struct Oxymetry {
string deviceId;
long spO2;
long bpm;
long pleth;
};
#pragma keylist Oximetry deviceId

Notice that with the #pragma directive I’ve defined the attribute deviceId as the key for the type. This attribute allows to uniquely identifying the device that produces the data. In DDS terms, each unique value of the deviceId attribute identifies a Topic instance. DDS provides specific life cycle information associated to instances, such as informing you when a new instance is available as well as when is no more in the system. When Topic instances are tied to device, the life-cycle management is particularly useful in learning about the operational status of the device itself.

The values assumed by a specific instance are called samples. Thus, DDS applications write samples belonging to an instance of a specific topic.

Reading and Writing Data
As mentioned above, in DDS data is read and written using DataWriter and DataReader. Specifically, a Datareader will receive in its local cache (a local projection of the global data space) the data written by the DataWriter if the two match. A Datareader and a DataWriter match if they have been defined for the same Topic and with compatible QoS. The set of data received by a Datareader can be controlled through content filters. Content filters are expressions defined with SQL WHERE syntax that predicate Topic attributes. For instance, the filter expression “spO2 < 85” could be used to receive the oxymeter data only when the saturation is below 85percent.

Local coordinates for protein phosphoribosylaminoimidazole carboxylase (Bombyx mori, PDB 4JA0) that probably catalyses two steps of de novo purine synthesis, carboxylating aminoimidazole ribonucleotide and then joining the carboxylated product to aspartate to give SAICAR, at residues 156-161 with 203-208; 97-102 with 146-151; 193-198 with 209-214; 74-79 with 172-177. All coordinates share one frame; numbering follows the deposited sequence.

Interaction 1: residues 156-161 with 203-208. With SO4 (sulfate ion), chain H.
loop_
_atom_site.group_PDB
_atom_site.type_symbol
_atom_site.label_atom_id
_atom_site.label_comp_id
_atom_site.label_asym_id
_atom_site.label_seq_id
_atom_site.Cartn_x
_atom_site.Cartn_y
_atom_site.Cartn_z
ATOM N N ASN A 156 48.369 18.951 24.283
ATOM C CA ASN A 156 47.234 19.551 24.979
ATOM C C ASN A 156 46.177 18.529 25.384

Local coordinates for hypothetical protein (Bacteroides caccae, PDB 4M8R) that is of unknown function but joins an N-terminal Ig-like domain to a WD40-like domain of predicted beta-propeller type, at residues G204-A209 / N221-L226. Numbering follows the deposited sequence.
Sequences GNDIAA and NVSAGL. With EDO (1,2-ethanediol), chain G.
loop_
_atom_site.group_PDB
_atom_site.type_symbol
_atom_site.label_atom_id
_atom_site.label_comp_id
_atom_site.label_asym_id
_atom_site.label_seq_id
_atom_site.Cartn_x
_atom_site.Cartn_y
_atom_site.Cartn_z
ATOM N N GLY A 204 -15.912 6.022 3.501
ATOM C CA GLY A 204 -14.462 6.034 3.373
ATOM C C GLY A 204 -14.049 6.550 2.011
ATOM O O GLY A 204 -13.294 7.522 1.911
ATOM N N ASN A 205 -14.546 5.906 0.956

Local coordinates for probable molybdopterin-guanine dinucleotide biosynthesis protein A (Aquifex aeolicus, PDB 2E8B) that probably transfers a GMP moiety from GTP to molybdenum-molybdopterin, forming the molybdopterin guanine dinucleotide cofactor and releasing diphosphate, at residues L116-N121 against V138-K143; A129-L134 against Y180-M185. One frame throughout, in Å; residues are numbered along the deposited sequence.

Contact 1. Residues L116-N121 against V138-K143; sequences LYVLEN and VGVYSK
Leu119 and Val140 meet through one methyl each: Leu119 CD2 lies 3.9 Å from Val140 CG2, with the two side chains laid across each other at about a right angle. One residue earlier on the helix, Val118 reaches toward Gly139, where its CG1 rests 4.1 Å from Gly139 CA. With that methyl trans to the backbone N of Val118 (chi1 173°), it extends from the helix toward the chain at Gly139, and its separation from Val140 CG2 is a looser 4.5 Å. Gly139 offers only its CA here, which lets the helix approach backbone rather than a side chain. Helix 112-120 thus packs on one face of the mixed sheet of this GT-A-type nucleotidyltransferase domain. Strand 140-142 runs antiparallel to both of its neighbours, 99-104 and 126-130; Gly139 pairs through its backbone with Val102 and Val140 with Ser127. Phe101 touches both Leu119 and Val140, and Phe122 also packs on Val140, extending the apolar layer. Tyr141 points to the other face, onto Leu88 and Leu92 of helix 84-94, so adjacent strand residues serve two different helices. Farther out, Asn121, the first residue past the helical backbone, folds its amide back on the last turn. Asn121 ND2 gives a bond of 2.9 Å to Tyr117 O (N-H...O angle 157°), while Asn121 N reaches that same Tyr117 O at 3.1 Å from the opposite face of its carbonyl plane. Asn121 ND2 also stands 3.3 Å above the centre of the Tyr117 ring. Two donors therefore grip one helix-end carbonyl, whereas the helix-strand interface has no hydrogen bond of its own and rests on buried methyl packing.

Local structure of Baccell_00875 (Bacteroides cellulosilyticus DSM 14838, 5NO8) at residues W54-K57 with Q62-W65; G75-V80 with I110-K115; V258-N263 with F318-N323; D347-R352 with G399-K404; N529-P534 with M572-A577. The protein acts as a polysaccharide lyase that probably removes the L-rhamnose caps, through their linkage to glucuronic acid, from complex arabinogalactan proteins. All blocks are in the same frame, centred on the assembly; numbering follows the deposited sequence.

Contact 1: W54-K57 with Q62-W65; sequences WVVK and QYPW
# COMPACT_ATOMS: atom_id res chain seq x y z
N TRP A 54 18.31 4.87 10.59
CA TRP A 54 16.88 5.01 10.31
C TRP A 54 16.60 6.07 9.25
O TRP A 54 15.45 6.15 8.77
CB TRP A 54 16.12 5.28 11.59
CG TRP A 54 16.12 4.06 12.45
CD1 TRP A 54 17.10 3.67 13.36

Quality of Service
DDS provides 22 Quality of Service policies that give very fine control over local resource, network utilization, traffic prioritization, and data management. For the complete list refer to the DDS Tutorial.

Your First DDS-Based Pulse Oxymeter
At this point we are ready to write our first oxymeter application. We will write the application that would run on the device and also another application that would display the readings on the console. Below I’ll provide you with the C++ code, but you can also check the Java and Scala version online.

Oxymeter
int main(int argc, char* argv[]) {
if (argc < 2) {
std::cout << “USAGE:\n\t oxymeter <device-id>” << std::endl;
return 1;
}

std::string deviceId(argv[1]);
DomainParticipant dp(0);
Topic<Oxymetry> topic(dp, “TOxymetry”);
Publisher pub(dp);

DataWriter<Oxymetry> dw(dp, topic);

// isActive() becomes false when the device is turning off.
while (isActive()) {
auto o = get_oximetry(deviceId);
// write data
dw.write(o);
std::this_thread::sleep_for(std::chrono::seconds(UPDATE_PERIOD));
}
return 0;
}

Logger
int main(int argc, char* argv[]) {
DomainParticipant dp(0);
Topic<Oxymetry> topic(dp, “TOxymetry”);
Subscriber sub(dp);

DataReader<Oxymetry> dr(dp, topic);

// Create the waitset
WaitSet ws;
// Create a ReadCondition for our data reader
// and configure it for new data
ReadCondition rc(dr, DataState::new_data());
// attache the condition
ws += rc;

while (true) {
ws.wait();
auto samples = dr.read();

std::for_each(samples.begin(),
samples.end(),
[](const dds::sub::Sample<Oxymetry>& s) {
std::cout << s.data() << std::endl;
});
}
return 0;
}

This example reveals how simple is to use DDS to share data. Beside the simplicity, as explained in my last blog post, once in DDS, the data can be made available across any device and shared at any scale. DDS-based platforms such as PrismTech’s Vortex provide a good example of how this can be done.

If you want to learn more about DDS, feel free to read the DDS Tutorial or check out the various educational slides.